Fertilizers are critical to agriculture. They increase yields, improve crop efficiency and keep plants healthy. While fertilizers are ultimately beneficial to farming, environmental concerns are ever more critical while using them.
“Environmental considerations are a big part of a growers thought process now, more so than ever before,” says Scott Coon, Executive Vice President of Agronomy at West Central Cooperative in Ralston, Iowa. “Although yield is important, our message needs to be that it’s the right thing to do for the environment and, it’s the right thing to do for your operation.“
This especially becomes important when using fertilizers. According to the Environmental Protection Agency (EPA), agriculture is the largest source of nonpoint pollution in the world. Rainfall or snowmelt moving over or through the ground causes nutrient runoff. This causes the loss of phosphorus (P) and nitrogen (N) found in fertilizers. This, in excessive amounts, can cause eutrophication and algae blooms. This leads to hypoxia, the depletion of oxygen in water, which can cause dead zones like the one at the mouth of the Mississippi River in the Gulf of Mexico. This problem can be combatted through the use of best management practices (BMPs) and fertilizer-enhancer technologies, which are designed to improve efficiency by increasing the nutrient availability for crop uptake and leaving fewer nutrients in the soil subject to offsite movement.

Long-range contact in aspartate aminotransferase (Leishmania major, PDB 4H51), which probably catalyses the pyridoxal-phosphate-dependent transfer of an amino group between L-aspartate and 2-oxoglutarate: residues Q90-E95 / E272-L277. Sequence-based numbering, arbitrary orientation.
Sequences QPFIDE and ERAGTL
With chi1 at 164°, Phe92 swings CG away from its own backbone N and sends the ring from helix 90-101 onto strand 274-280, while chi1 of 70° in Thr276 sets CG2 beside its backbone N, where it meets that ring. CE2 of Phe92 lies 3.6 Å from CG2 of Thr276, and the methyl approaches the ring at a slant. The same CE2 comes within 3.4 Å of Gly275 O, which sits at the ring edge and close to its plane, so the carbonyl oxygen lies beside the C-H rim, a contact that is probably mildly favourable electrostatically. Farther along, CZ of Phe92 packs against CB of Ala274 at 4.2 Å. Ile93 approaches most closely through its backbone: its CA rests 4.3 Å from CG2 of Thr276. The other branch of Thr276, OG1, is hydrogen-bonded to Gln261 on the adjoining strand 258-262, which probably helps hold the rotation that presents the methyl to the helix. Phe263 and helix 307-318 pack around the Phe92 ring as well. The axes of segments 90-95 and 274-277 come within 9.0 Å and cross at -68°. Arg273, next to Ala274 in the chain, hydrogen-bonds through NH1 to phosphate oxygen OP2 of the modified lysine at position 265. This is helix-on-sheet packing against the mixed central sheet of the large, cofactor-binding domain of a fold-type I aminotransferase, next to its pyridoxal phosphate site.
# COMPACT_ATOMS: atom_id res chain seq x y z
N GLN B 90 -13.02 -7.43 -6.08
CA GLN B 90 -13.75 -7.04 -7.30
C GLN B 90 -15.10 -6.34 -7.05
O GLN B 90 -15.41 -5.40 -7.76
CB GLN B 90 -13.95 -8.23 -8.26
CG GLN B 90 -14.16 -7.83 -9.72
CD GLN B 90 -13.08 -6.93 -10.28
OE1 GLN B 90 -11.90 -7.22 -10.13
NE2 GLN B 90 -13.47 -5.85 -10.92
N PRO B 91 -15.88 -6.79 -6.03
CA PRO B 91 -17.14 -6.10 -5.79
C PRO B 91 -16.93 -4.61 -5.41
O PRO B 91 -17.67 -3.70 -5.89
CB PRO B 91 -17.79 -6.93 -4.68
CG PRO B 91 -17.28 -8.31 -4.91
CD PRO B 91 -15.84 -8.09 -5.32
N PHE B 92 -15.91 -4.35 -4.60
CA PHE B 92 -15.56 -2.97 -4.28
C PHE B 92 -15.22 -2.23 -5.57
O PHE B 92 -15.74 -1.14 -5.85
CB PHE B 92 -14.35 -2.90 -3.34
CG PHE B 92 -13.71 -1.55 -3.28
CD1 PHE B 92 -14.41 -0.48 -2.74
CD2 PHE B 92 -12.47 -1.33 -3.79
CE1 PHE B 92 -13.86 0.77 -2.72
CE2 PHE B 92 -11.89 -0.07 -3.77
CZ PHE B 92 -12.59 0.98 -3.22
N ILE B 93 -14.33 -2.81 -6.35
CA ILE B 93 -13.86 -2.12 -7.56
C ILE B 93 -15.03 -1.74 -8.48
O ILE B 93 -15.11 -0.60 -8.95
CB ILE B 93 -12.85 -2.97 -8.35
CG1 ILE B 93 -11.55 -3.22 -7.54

In order to improve fertilizer efficiency, farmers are turning to technologies like AVAIL® Phosphorus Fertilizer Enhancer that protects applied P, keeping more of it available for plant uptake. AVAIL simultaneously helps the farmer meet increasing demands and leaves less P in the soil to be lost to the environment due to erosion and leaching. And in a rainy season like this year, using a product like AVAIL is more critical than ever.
“It’s a benefit to the grower, and it’s a benefit to the environment,” Coon says. “It could also result in a cost savings for the grower, and that’s something we are not afraid to talk to our growers about. We can possibly lower their nutrient bill by making a recommendation for lower phosphorus application rates and making sure it’s there and ready for the plant when the plant needs it.”
Recently, there have been major environmental concerns about water quality. Last year, there was a disruption in drinking water supplies in Toledo, Ohio, caused by algae blooms in Lake Erie. This year, according to the New York Times, Lake Erie is prepping for another harsh year of algae blooms, possibly matching 2011’s record year for algae and putting Toledo at risk once again. The Chesapeake Bay area is also grappling with environmental concerns related to nutrient runoff.
Most farmers are proactive in their efforts and AVAIL can be another tool to help maximize yield and limit environmental impact. Farmers are learning that they don’t have to sacrifice one for the other. By utilizing the tools available to them, famers are making the task of 21st-century farming easier.
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